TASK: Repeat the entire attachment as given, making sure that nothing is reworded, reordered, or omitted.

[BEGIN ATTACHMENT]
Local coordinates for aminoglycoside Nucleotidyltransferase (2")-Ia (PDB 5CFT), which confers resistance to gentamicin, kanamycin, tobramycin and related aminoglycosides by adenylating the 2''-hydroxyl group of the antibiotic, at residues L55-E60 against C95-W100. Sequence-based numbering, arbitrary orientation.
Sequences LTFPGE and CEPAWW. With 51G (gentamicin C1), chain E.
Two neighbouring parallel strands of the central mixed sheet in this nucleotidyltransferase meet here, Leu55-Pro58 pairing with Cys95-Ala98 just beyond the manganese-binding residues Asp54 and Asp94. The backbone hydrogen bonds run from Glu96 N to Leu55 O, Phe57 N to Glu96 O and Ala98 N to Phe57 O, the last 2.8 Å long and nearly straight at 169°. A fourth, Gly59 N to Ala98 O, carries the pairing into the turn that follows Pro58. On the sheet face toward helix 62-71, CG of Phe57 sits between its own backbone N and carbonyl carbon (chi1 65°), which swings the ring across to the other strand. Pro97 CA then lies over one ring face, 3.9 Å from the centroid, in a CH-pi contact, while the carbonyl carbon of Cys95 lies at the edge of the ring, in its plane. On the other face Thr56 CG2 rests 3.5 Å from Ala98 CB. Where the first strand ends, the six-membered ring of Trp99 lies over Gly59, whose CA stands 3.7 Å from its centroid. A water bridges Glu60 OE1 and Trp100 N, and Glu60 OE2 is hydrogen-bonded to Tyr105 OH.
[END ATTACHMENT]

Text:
Local coordinates for aminoglycoside Nucleotidyltransferase (2")-Ia (PDB 5CFT), which confers resistance to gentamicin, kanamycin, tobramycin and related aminoglycosides by adenylating the 2''-hydroxyl group of the antibiotic, at residues L55-E60 against C95-W100. Sequence-based numbering, arbitrary orientation.
Sequences LTFPGE and CEPAWW. With 51G (gentamicin C1), chain E.
Two neighbouring parallel strands of the central mixed sheet in this nucleotidyltransferase meet here, Leu55-Pro58 pairing with Cys95-Ala98 just beyond the manganese-binding residues Asp54 and Asp94. The backbone hydrogen bonds run from Glu96 N to Leu55 O, Phe57 N to Glu96 O and Ala98 N to Phe57 O, the last 2.8 Å long and nearly straight at 169°. A fourth, Gly59 N to Ala98 O, carries the pairing into the turn that follows Pro58. On the sheet face toward helix 62-71, CG of Phe57 sits between its own backbone N and carbonyl carbon (chi1 65°), which swings the ring across to the other strand. Pro97 CA then lies over one ring face, 3.9 Å from the centroid, in a CH-pi contact, while the carbonyl carbon of Cys95 lies at the edge of the ring, in its plane. On the other face Thr56 CG2 rests 3.5 Å from Ala98 CB. Where the first strand ends, the six-membered ring of Trp99 lies over Gly59, whose CA stands 3.7 Å from its centroid. A water bridges Glu60 OE1 and Trp100 N, and Glu60 OE2 is hydrogen-bonded to Tyr105 OH.